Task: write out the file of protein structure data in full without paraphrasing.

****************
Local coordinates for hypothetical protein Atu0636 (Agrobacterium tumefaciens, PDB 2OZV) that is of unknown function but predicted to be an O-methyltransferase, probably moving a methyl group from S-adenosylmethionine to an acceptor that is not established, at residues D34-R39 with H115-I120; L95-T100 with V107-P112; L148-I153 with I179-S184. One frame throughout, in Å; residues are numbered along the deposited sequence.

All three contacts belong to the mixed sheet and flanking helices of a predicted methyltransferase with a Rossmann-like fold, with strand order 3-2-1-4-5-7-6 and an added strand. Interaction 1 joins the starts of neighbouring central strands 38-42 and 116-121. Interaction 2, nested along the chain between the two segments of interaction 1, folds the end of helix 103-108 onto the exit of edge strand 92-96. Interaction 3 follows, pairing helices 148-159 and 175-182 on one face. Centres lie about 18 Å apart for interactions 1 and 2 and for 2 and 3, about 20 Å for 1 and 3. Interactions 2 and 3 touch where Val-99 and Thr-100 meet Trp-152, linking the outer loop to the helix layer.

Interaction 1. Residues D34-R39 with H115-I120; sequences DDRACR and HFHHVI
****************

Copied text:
Local coordinates for hypothetical protein Atu0636 (Agrobacterium tumefaciens, PDB 2OZV) that is of unknown function but predicted to be an O-methyltransferase, probably moving a methyl group from S-adenosylmethionine to an acceptor that is not established, at residues D34-R39 with H115-I120; L95-T100 with V107-P112; L148-I153 with I179-S184. One frame throughout, in Å; residues are numbered along the deposited sequence.

All three contacts belong to the mixed sheet and flanking helices of a predicted methyltransferase with a Rossmann-like fold, with strand order 3-2-1-4-5-7-6 and an added strand. Interaction 1 joins the starts of neighbouring central strands 38-42 and 116-121. Interaction 2, nested along the chain between the two segments of interaction 1, folds the end of helix 103-108 onto the exit of edge strand 92-96. Interaction 3 follows, pairing helices 148-159 and 175-182 on one face. Centres lie about 18 Å apart for interactions 1 and 2 and for 2 and 3, about 20 Å for 1 and 3. Interactions 2 and 3 touch where Val-99 and Thr-100 meet Trp-152, linking the outer loop to the helix layer.

Interaction 1. Residues D34-R39 with H115-I120; sequences DDRACR and HFHHVI